Sound had to pay close attention during the nightclub scenes Ron and Patrice go to hang, talk, and dance. For dialog to be mixed cleanly, Kunin dropped the song to capture the dialog and used a thumper to aid the beat. Music is a big part of Lee’s storytelling. Besides the musical soundtrack that includes “Too Late to Turn Back Now” by Eddie Cornelius and “Oh Happy Day” by Edwin Hawkins, the director tapped Terence Blanchard (Malcom X, 25th Hour) for its score.

“When it comes to writing music, I let the film tell the story,” says Blanchard. “The first thing I thought about when I saw a cut was Jimi Hendrix playing the National Anthem on guitar. Being an African-American, you’re constantly bombarded with issue of bigotry every day. This story is a reaffirmation of what we’re going though. Jimi was a primal scream for all of us, so it’s why the electric guitar plays a prominent role in the sound of the score.”

Flip, now deep in the local Klan chapter, attends meetings at the home of Felix (Jasper Pääkkönen), a follower who wants to put words into action. It’s here the undercover detectives learn Felix is planning a plot to spoil another activists meeting; one that involves a character played by Harry Belafonte, an icon of the Civil Rights movement.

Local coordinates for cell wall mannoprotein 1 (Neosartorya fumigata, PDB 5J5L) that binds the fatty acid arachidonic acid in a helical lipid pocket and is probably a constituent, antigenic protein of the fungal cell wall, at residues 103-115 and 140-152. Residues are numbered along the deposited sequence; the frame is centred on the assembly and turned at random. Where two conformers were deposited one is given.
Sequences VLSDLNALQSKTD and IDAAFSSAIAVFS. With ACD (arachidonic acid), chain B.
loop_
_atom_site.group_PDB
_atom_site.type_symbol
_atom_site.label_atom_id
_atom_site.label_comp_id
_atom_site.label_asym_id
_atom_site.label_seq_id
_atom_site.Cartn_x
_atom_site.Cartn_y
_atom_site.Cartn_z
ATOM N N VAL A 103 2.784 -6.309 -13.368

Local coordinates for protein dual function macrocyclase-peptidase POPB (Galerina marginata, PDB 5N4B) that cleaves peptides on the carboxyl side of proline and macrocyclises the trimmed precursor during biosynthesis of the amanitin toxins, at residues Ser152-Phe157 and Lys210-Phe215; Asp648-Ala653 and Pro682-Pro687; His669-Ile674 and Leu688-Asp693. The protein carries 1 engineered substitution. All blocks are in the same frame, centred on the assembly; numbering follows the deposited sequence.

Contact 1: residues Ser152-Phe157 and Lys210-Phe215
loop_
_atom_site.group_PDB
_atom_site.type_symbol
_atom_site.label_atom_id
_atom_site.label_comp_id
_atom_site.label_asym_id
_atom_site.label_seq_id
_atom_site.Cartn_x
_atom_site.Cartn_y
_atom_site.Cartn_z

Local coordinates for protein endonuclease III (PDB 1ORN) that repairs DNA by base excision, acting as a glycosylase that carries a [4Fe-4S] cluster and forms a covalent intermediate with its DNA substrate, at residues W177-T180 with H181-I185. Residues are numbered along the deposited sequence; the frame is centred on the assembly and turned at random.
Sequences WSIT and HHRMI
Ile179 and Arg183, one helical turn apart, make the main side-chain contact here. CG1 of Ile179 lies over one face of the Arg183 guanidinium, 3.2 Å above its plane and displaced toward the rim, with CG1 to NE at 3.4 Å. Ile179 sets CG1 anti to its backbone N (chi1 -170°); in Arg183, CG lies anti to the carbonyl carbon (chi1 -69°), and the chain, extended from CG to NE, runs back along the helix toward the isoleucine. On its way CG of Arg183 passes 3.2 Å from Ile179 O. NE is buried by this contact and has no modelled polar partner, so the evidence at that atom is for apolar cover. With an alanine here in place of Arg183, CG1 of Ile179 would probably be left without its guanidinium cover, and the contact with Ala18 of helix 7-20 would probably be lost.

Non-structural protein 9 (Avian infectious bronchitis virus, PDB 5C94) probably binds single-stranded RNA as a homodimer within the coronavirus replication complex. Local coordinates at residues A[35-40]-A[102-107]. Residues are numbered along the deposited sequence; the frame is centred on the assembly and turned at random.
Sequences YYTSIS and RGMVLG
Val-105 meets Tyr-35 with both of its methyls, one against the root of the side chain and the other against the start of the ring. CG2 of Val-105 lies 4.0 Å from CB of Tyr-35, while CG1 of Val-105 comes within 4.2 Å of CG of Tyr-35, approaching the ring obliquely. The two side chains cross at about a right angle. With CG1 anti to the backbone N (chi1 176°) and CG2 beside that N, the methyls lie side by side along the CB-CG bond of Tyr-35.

Felix’s residence, a practical location found upstate in Ossining, New York, was small and scenes were filled with multiple actors and multiple cameras. At times, squeezing in a boom operator was not possible, especially when Felix puts Flip through a lie detector test in a broom closet of a room. It meant sound had to rely on plant mics and lavs to cover the dialog. In other tight locations, gaps in the wall allowed to place the boom in the room but not Goodermote.

Leading up to the climax of the movie, picture intercuts two different story plots. On one side, you have Flip being initiated into the Ku Klux Klan, where a crowd gleefully cheers during a screening of 1915’s The Birth of a Nation. On the other, a group from Patrice’s African-American student union peacefully sits around Belafonte as he delivers the most galvanizing moment in the movie; a recounting of the lynching of Jesse Washington he witnessed as a young man. “To see him was a very powerful moment,” says Kunin. “Working on that scene had so much gravity to it, we took extra precaution in our approach.” In recording Belafonte’s dialog, sound let the cameras set up its shots, then they strategically placed an extra in front of a plant mic for additional recording.  

Though backdropped in the mid-’70s, the film is not only about the past but about the state of how we’re living today. Nothing couldn’t be more evident than the film’s final sequence; a collection of uncensored videos from the Charlottesville protests. Lee left the material untouched. “What you hear is the sound straight out of the smartphones and online videos. There’s no foley or effects added,” says Fleischman. “We only mixed in the score and it plays against the raw sound really strongly.” Blanchard notes, “That’s classic Spike. He makes a statement about what’s going on in our country and leaves you there to think about it.”